Monthly Archives: May 2019

6 posts

Black flies, Newts, and “The Biggest, Little Farm”

What do I love about New York City? No black flies. I’m scratching the welts received during a bout of gardening a couple of days ago but fear no more—at least, until I get back home. Meantime, honking and shouting, car alarms and sirens, and heat. I take on the façade of a true New Yorker and don’t leave my mother’s apartment. Rather, I step out only to get from point A to point B. Fortunately, from A to B usually requires a walk through Washington Square Park. As I wander through—looking ever so directed and purposeful, a slight frown, and don’t make eye contact—I watch pigeons, instead of chickens. Cooing instead of clucking. And no roos.

I have threatened my mother that some day I’m going to arrive with Schtude, our resident roo. Mom laughs nervously as I describe how we will diaper him and let him free range in the apartment. She would prefer a hen or two for their happy eggs. We agree to compromise. We will set him free in the park. He will strut his stuff for the pigeons, attack unwary passersby, crow his fabulousness . . . and his loneliness because he’ll be the only chicken in the vicinity that’s not been plucked. 

Thus, I haven’t brought him. The idea of Schtude being sad is too much to bear. He remains in New Hampshire with his 15 hens. And I, in New York, dodge humans, instead of black flies.

Meantime, at Darwin’s View, the hens take their daily morning constitutional around the perimeter of the garden. With Daisy, Splotches and Swallow in the lead, running and flapping with delight, the other hens take time to peck and poke, a harem accompanying the stately promenade of Schtude. Every time I look out my window to see the sun as it rises over the Wapack Trail, I smile. The chickens’ joy in life when they catch a bug, or ohmygoodnessit’sawormminemineminesquawkgulp brings me heart-warming happiness and hope. As do newts. 

Carl and I went for a walk earlier this week. While Carl foraged for mushrooms, I saved no less than twelve newts who had paused in their progress across the road. They had no idea what danger they were in, perhaps, not noticing their fellow, smushed Pleurodelinae. These efts, terrestrial and fully metamorphosed, are Eastern newt and exquisite. They exhibit the breathtaking complexity of nature. From their orange color to the fragile solidity of their bodies, they expose the essence of life, and its dogged persistence.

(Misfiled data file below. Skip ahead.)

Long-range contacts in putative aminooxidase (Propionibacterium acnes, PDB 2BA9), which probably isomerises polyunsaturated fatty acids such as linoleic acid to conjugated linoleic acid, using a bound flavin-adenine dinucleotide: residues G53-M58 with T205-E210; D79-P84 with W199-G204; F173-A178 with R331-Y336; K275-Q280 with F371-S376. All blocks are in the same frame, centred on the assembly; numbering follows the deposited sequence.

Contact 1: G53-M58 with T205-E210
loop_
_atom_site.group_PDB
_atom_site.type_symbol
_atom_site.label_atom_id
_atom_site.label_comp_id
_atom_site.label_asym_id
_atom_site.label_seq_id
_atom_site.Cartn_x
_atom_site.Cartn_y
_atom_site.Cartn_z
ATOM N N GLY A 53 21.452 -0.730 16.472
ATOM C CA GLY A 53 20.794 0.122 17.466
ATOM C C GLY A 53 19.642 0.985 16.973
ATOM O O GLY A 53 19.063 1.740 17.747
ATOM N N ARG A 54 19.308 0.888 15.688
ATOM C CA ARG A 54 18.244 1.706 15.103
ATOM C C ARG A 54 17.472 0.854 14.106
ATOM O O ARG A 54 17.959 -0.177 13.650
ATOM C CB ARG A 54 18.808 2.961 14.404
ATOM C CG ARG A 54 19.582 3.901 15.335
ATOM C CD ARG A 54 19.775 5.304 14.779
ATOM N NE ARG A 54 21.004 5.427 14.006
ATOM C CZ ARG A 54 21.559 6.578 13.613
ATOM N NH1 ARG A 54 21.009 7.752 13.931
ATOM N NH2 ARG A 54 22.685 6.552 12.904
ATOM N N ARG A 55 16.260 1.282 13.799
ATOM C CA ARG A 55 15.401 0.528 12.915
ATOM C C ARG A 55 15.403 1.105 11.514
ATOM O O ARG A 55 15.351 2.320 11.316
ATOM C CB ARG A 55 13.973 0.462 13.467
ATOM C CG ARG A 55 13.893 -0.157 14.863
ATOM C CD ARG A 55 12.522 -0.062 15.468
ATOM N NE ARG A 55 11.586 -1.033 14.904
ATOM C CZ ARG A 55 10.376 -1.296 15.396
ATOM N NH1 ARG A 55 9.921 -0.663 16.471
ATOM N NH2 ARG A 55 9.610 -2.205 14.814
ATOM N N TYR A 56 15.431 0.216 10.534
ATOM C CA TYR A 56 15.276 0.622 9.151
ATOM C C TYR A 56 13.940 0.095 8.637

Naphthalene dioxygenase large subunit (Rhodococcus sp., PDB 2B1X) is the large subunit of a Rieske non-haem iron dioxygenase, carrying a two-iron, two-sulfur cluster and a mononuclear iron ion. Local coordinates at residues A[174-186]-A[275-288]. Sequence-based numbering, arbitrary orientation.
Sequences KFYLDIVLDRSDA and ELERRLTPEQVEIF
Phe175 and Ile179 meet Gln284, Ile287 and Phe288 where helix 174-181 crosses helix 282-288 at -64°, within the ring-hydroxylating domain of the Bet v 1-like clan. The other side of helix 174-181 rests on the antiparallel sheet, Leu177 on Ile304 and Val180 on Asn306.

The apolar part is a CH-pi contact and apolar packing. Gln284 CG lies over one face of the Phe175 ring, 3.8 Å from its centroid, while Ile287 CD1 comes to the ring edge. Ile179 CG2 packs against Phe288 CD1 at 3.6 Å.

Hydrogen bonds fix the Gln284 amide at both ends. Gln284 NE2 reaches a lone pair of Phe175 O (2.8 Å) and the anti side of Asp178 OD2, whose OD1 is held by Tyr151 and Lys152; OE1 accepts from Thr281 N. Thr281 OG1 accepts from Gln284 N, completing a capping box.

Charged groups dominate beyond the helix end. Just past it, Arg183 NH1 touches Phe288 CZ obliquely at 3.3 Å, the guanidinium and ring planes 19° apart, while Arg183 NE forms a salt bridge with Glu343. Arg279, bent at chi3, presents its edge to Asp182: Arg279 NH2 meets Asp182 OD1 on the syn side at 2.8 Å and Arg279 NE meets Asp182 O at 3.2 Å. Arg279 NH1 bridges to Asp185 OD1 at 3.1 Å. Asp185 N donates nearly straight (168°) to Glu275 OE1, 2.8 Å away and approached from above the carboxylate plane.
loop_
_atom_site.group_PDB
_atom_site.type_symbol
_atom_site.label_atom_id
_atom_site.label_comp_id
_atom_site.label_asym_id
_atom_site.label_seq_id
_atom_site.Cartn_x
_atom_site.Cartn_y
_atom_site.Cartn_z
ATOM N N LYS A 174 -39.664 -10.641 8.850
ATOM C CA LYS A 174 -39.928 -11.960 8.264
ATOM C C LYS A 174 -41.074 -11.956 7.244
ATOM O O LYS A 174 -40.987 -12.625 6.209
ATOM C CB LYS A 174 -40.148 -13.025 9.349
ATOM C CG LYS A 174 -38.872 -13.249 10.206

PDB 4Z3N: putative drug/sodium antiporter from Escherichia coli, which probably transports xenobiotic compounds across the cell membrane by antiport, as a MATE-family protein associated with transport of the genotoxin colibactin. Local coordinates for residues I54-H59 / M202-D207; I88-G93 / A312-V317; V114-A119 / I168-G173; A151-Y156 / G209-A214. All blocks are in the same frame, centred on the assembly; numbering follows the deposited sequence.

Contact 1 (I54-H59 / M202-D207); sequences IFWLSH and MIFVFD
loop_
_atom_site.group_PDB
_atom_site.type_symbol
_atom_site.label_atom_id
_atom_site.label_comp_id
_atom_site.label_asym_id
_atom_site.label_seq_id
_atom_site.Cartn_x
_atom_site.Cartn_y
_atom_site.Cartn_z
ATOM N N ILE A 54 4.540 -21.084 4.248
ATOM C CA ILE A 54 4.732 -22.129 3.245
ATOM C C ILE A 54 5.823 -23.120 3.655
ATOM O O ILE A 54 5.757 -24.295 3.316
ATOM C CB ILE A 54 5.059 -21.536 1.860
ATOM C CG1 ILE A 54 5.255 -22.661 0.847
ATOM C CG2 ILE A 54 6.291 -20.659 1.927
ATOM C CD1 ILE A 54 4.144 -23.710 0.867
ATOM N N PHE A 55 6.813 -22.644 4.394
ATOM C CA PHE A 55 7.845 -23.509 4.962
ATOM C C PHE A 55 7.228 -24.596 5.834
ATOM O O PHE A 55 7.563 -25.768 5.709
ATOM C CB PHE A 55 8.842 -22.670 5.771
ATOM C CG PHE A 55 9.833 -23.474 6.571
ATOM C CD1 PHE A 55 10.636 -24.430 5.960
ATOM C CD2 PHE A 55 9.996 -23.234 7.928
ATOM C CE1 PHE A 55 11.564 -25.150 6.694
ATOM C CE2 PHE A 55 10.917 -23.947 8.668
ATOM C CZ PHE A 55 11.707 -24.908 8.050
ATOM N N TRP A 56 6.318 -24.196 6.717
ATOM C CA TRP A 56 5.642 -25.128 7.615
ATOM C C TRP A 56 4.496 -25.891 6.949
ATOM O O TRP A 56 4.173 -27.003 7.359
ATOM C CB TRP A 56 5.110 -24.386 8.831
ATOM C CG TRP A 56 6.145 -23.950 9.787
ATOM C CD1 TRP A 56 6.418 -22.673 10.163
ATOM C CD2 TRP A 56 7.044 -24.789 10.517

As are so many other species, newts are threatened. Habitat loss, fragmentation and pollution. Several of their species are endangered. The Yunnan lake newt is extinct. But the ones I saved, that I picked up ever-so-gently and carried over to the side of the road to which they were headed? They are safe, right? They will live to enjoy the day, and breed. Right? Or did I, just by touching them, like Midas, kill?

Thus, hope is double-edged. Black flies might swarm but are there enough of them to feed all the birds? We seem to have far fewer barn swallows this year. Usually there are dozens of them flitting about, looking so natty in their blue and black tuxedos. This year? Four or five. And so I mourn the lack of black flies. 

Chickens, too. They bring me great joy, and great worry. Weasels. Hawks. Coyotes. John and Molly Chester of Apricot Lane farm would understand. They lost a lot of chickens in their film The Biggest Little Farm. It’s a wonderful, heart-wrenching film about taking dead dirt and transforming it into a sustainable, resilient, productive, biodiverse farm. One in which every animal plays a part in the web of life. Every species is there for a reason.

I rate it 5. I loved the film. I felt as if I’d learned something since we moved to Darwin’s View because, when they faced snails and maggots, I knew the answers to their problems before they did. NO! I’m not going to tell because it’s part of the drama. If I told, I’d spoil it. 

What broke my heart? The fact that life requires death. What enlivened it? They created their vision. John is a filmmaker and had his crew film everything that happened on the farm for seven years. The film shows the evolution of the farm. The building of the swales, and the very large pond. The fixing of the well. The buying and planting of 10,000 trees. The care for a lot of animals, not least six large, white guard dogs (who bore a remarkable resemblance to Enzo, the Maremma guard dog of our nine rental goats last year.) And a large farm crew of (young) people. Eventually, the farm found its feet and began to make money. But whew! How did they support it in the meantime? 

Maybe they got a subsidy from the government like the fossil fuel and nuclear industries do.

Whatever. They did it. Hard work, openness to learning, and love. They prove that it’s possible to change how we grow our food. Their farm is what all farms need to strive for: regenerative agriculture. That’s what we must do—transform our food infrastructure from Corporate, monoculture farms and factory farms to regenerative, no-till, biodiverse farms. Return to Mother Nature’s ways. She really does know best. 

How can we afford it? Remember the $10 million a minute? Move all the subsidies given to the fossil fuel industry and give it to the farmers, and the land. In seven years, deserts can be transformed into lush places that grow more food than the current framework, and don’t kill the planet in the process. On the contrary. We might have a chance. In fact, the real question is, how can we afford not to?

On Friday: Lead up to a Dirty, Little Secret.

Energy 105: In Defense of Fossil Fuels

Fossil fuels helped to create this country.⁠1 Coal, gas and oil enabled mind-boggling growth and progress, and improved the quality of life, (if not always the health), of humans, (if not nature). America, in a heyday of change and development, built up a culture, an infrastructure, a world that promised milk and honey, and required gushing and guzzling coal, gas, and oil.